- the criteria are restricted to mutually agreed-upon, pre-established overall goals; and
- the criteria for determining the eligibility for, and amount of, such compensation shall exclude any consideration of a percentage of contributions. This should be interpreted as an absolute prohibition of any reference to, or use of, a percentage of income to determine compensation, either in effect or actuality.
Practical – Transparency and Donor Trust
Incentive compensation arrangements, in many instances, must be disclosed in federal tax filings that are available to the general public online and upon request. A charitable organization that intends to pay performance-based incentive compensation must disclose those arrangements on its Form 1023, which is the initial application for tax-exempt status. An organization that later decides to pay incentive compensation is not required to amend its Form 1023 but in many instances must disclose the incentive compensation paid on Schedule J to its annual Form 990. Some exceptions, however, permit aggregation on the Form 990 of compensation paid for current employees with total compensation of less than $150,000. Additional disclosures may be required on state charitable solicitation license applications and renewals.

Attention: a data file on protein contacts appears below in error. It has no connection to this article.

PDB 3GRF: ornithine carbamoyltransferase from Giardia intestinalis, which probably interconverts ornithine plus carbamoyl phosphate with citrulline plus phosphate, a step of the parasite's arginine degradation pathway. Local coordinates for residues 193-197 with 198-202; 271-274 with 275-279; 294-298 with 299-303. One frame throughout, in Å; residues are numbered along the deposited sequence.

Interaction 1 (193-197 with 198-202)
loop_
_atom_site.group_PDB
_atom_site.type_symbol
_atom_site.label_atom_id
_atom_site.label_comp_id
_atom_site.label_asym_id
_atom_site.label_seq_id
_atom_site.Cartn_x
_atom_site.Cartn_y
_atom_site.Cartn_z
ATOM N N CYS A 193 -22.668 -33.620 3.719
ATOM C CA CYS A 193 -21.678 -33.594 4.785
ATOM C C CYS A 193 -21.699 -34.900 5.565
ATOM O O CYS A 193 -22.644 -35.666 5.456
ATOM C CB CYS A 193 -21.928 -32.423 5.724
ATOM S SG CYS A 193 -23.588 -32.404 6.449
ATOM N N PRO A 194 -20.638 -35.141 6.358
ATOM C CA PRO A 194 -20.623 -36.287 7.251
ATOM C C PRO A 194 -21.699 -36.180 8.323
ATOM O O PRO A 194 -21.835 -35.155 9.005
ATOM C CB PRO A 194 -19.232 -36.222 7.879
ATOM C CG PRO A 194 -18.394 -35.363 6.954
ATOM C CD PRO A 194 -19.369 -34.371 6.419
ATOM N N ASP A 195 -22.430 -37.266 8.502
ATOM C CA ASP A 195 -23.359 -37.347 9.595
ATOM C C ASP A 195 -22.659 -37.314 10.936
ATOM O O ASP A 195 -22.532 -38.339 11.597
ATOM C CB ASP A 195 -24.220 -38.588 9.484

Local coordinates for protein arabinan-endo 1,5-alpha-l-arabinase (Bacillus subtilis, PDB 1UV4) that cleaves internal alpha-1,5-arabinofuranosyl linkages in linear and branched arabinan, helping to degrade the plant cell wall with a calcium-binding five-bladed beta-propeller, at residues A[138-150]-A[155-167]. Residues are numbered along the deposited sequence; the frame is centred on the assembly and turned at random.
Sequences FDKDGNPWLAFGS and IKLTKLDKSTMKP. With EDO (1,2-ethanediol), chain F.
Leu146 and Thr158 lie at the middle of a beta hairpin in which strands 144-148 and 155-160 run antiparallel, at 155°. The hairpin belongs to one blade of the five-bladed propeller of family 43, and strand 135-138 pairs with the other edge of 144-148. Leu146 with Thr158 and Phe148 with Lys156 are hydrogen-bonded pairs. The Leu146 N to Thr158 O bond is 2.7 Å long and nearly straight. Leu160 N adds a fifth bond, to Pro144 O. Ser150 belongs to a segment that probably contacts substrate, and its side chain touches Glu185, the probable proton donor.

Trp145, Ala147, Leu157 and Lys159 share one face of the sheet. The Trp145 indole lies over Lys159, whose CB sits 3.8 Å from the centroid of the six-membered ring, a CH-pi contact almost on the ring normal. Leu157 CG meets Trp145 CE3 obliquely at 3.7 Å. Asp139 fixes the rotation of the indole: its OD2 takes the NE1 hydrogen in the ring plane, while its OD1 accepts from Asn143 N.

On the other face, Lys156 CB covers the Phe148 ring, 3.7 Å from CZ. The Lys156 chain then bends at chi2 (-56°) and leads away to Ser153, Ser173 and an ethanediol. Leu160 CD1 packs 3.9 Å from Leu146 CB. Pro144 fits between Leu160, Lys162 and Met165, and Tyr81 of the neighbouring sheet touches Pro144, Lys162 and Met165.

If disclosure of these performance-based compensation arrangements is required, the organization risks diminished trust by its current and prospective donors. Many donors are reluctant to support organizations that pay a percentage of contributions to professional fundraisers because they perceive that their contributions’ impact on the organization’s charitable goals is diluted. In addition, donors may question whether the fundraising professional is motivated by the organization’s charitable mission or the fundraiser’s own personal gain in requesting the donation.